Sunday, March 26, 2017

Magnificent Obsession by David Robertson (a response, Part 2)

Dear D,

I commented on the first three chapters of your book, Magnificent Obsession in my previous post. I've now got to Chapter 4: Murdered, which raises a few issues worthy of discussion.

In my previous post I noted how you slipped out of the role of apologist in Chapter 3, and into the role of preacher. You do that again in Chapter 4. Rather than try to defend the notion of a spiritual reality and a devil, you ask the reader to "grant the existence of the devil for a moment" and from here on in attempt to show that the Christian message is internally consistent (you seem to assume that the 'moment' extends for the duration of the chapter). Actually, I'm not sure that the Christian message is completely internally consistent, but leaving that aside for now, you do nothing here to convince the reader that the Christian worldview (there is a God, there is a devil, Jesus's death has saving and atoning power) is consistent with reality, you simply ask the reader to grant you that worldview and then proceed as if it is reality.

I suppose that one possible reason there are so many "false teachings" going around in the many flavours of Christianity is that the devil has stuck his oar in and messed it all up, but another reason could be that there is no "true teaching" and the many different flavours are all just human attempts to interpret a selection of confusing and occasionally conflicting scriptures in the light of different varieties of human experience. If you want to convince me toward one rather than the other, there needs to be some evidence to back this up. (For what its worth, I think the Christian conception of the devil is an evolved hybrid concept combining aspects of the OT serpent, the OT Satan, the Canaanite chaos monster (who appears in the bible as Leviathan), the Zoroastrian Ahriman and the Philistine "lord of the flies" Baal-zeebub... but that's going waaaay of topic, so I'll leave that discussion for another time.)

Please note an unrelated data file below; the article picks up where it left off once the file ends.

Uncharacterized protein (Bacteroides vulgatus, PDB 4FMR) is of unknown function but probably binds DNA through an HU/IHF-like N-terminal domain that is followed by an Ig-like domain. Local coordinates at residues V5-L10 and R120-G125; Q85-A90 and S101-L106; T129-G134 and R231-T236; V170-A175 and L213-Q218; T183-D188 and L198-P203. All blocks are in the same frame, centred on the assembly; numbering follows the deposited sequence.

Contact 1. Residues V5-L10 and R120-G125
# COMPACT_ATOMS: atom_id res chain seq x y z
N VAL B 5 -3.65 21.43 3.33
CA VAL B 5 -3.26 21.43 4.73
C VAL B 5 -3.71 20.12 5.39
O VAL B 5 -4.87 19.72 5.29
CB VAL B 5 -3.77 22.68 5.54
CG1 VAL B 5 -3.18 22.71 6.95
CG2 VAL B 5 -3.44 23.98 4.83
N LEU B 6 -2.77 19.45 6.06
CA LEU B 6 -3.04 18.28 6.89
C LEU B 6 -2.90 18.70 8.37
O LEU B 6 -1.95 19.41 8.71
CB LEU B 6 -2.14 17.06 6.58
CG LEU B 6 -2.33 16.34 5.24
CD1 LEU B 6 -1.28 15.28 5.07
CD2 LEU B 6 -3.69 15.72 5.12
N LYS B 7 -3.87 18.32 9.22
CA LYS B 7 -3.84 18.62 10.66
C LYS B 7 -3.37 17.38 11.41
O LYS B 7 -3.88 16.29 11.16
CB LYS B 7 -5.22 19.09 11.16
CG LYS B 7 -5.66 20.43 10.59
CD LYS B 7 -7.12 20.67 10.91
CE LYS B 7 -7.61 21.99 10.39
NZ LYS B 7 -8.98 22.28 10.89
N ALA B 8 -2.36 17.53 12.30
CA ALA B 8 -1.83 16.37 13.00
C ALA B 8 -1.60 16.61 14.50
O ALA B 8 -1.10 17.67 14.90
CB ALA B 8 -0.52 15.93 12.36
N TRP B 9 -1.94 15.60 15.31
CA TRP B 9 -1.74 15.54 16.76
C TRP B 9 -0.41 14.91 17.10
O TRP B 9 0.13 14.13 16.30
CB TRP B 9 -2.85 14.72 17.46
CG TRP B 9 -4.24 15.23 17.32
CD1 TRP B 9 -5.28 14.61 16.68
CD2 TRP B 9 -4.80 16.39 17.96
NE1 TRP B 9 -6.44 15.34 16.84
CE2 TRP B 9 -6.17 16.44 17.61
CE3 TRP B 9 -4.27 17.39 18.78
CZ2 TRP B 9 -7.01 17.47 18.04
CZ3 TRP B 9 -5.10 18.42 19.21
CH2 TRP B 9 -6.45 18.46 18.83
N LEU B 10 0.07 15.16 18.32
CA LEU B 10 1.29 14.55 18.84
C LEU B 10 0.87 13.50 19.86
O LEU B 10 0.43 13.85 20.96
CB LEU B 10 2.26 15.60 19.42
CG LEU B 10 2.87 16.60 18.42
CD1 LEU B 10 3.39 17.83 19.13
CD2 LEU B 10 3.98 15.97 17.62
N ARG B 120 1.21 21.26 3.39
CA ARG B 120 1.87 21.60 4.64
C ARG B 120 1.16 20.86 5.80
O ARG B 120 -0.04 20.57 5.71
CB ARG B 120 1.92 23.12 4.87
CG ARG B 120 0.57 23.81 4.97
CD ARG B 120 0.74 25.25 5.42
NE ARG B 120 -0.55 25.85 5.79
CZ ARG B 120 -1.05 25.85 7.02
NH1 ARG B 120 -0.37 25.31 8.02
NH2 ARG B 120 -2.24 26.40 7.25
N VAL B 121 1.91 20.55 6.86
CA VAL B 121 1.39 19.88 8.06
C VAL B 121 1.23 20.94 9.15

Anyway, you express your opinion that God "would express himself through his Word", that this Word is "supposed to be the message of Christ" but do acknowledge that there are "issues where more than one interpretation is equally valid". Hmmm. So God expresses himself in ambiguous ways? But you then assert your opinion that the Bible is beyond scrutiny - it is true and who are we to query it?

If you want your readers to accept the Bible as ultimate truth, I think there needs to be some justification of this. You seem to be slipping into presuppositional apologetics. That never gets anywhere, in my experience.

But anyway, we now get to the death of Jesus and what its all about. Or rather, you start with "the atonement" and assume that Jesus death has atoning power. Again, I think you've jumped ahead of yourself here. Not all the gospels claim Jesus death has atoning power. The concept is absent in Luke-Acts as I have blogged about in the past.

When we get to the question of "Why did He die?" I agree with you that Hitchens created a straw man caricature of the Christian concept of the atonement, but I think there are issues with the very notion of the atonement that other 'new' atheists are right to question. You say that "He was suffering in our place" as if that somehow solves the problem. Why do we deserve suffering and death? (Not merely one or the other, but both, apparently.) What is it about sin that requires suffering to repay the debt? And how can an innocent party take the penalty for the guilty in a just court?

Suppose someone 'sins' against you by crashing into your car and writing it off. In order to fix that situation, all that is needed is that you get a replacement car, and perhaps a bit of financial compensation to cover the inconvenience. While you probably do want the guilty party to suffer in some way for this, you'll probably be reasonably satisfied when someone else (the insurance company) pays the bills. Here it is entirely justified to have a substitute pay the price.